Tuesday, December 18, 2012

A VISTA in Haiti

The Friday after Thanksgiving, bloated from family dinners and pale from sitting in my windowless office all semester, I embarked on a week-long journey with over 600 new friends from around the world to Haiti. Our goal? To build 100 homes for Haitians displaced by the earthquake in the community of Santo in Leogane. We had been harassing our friends, relatives, and neighbors for months to raise funds for the build, and this would be our chance to finally see our money in action and get our own hands dirty.

International service is one area of community engagement that raises mixed feelings for me and many others. I have plenty of relatives who like to remind me of the adage "charity begins at home," and I wonder whether the thousands of dollars spent to transport volunteers to another country might be put to better use funding work for locals. Aid programs in developing nations are ripe for exploitation, and participants risk becoming disaster tourists with make-work projects. Yet in the aftermath of the January 2010 earthquake in Haiti, I found myself desperately wanting to do something more than making a donation. When I'm upset and frustrated, either with personal or global issues, my first instinct is to go to work and find something to do to make things better. I wanted to wait, however, until I could find a volunteer opportunity with an organization that I trusted, that could make the best use of my skills and money, and that had already established relationships with communities in Haiti before the earthquake. I believe I found that through Habitat for Humanity.

In my first term as a VISTA, I had formed a partnership with our local Habitat affiliate while looking for service opportunities for students, and I had been impressed with their work in Durham. Habitat works worldwide to address the issue of poverty housing. In the United States, Habitat helps low-income families build, purchase, and repair their own homes. Homeowners, who apply and are selected by an advisory board of community members, provide sweat equity hours, helping to build their own homes and others in the community, and pay zero-interest mortgages. Funds are used to build more Habitat homes. The organization also provides financial education to new homeowners. Internationally, Habitat builds homes as well as providing disaster response and management and community training in construction techniques and business development. Volunteers have the opportunity to serve abroad with Habitat through the Global Village program, participating on international builds for 1-3 weeks and learning how to become advocates for affordable housing. Each year, two of Habitat for Humanity's most prominent supporters, Jimmy and Rosalynn Carter, serve for a week to bring attention to this critical need. Our trip marked the 29th annual Jimmy and Rosalynn Carter Work Project and was the second year the project took place in Haiti.

Teams from Houses 703-706, homeowners Hones Sainsulme and Katorsky Dupre, and President and Mrs. Carter.
 When we landed in Port-au-Prince, I was shocked by the state of the city. Even more shocking still were comments from returning volunteers, who assured me that conditions looked much improved. Homes, businesses, schools, and churches had been reassembled from crumbling walls, aid agency tarps, and pieces of tin. Waste is everywhere, as no facilities or services exist to deal with sanitation issues in most areas. During the day, most people sat outside along the streets to stay cool, as tents quickly reach over 100 degrees F after the sun rises. Leogane, the epicenter of the earthquake and the location of our camp and build site, lies approximately 25 miles from Port-au-Prince. My morning commute from Raleigh to Durham at a similar distance takes me about 30 minutes. In Haiti, this drive took three hours due to poor road conditions.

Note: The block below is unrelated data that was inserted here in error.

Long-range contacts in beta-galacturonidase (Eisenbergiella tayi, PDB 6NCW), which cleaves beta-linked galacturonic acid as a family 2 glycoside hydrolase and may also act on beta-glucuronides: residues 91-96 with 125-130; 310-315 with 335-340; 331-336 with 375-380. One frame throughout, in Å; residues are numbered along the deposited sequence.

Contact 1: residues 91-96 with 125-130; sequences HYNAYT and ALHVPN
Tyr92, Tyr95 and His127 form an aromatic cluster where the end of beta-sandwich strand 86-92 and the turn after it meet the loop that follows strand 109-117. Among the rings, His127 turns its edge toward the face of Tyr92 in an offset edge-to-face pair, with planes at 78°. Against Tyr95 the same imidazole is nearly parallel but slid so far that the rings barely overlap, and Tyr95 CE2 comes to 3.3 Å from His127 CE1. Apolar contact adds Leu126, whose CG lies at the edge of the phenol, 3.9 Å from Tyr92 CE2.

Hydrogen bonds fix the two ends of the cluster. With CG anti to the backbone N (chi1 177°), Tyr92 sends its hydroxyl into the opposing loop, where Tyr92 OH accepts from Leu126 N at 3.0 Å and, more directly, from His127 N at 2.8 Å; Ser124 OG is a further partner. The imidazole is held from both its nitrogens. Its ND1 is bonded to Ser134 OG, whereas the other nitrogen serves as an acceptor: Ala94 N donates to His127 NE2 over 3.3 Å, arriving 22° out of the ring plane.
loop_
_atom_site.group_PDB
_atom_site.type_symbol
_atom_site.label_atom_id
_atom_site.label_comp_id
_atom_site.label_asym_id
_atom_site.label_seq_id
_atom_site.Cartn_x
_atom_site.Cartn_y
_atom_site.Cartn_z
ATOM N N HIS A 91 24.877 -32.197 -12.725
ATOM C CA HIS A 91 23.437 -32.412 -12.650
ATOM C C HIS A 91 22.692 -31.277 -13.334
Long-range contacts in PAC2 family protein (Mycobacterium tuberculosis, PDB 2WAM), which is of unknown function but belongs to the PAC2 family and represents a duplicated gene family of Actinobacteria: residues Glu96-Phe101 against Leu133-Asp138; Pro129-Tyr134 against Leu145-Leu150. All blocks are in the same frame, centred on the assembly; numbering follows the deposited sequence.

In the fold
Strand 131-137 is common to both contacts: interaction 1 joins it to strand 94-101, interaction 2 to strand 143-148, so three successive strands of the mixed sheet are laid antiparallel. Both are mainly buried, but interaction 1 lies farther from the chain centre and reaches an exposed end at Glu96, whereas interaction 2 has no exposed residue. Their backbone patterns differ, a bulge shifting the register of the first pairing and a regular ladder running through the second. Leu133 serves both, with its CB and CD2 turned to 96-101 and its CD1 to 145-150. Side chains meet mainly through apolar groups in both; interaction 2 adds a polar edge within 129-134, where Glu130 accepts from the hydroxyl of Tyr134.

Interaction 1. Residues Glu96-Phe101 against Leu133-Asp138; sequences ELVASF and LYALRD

Housing by the bay, between Port-au-Prince and Leogane
A United Nations canal project, Port-au-Prince

The community of Santo, where we were building, was established by families who fled the city of Leogane and set up camp in an abandoned sugar cane field. Many were afraid to return to the city and what was left of their homes after the earthquake, fearing aftershocks and future tremors would cause what was left of buildings to crumble. Over the course of the week, volunteers worked side-by-side with these families, building 100 homes to add to the 155 constructed the previous year. Future homeowners were chosen by a community council, who selected those who were most in need. Like in the United States, these families will receive training in financial literacy and home maintenance, and they must provide sweat equity hours, however their homes were fully funded by donations and they will receive them at no cost. Habitat has worked with the Haitian government to secure a 100-year lease on the land where the community is being built, as property rights are often contentious due to a lack of proper documentation and an overabundance of corruption. The master plan for the community also includes a school, market, and activity field, which Habitat is seeking funding to complete.

Volunteers arrive at the build site, Santo
Although I went on the trip for a chance to give back, I found myself continually blessed with new knowledge gained, new Haitian friends, and a renewed drive for my work back home. Souvenirs also included a wicked sunburn, busted boots, and more bandanas and mosquito bites than I can count. This journey was perhaps once in a lifetime for me, as I'll never get rich on a non-profit salary and there's not a lot of fun in fundraising, but the renewed drive to fight poverty in all its forms is a gift that will sustain me through the rest of my term. For more information about Habitat's work in Haiti, and photos and video from the project, visit http://www.habitat.org/cwp/2012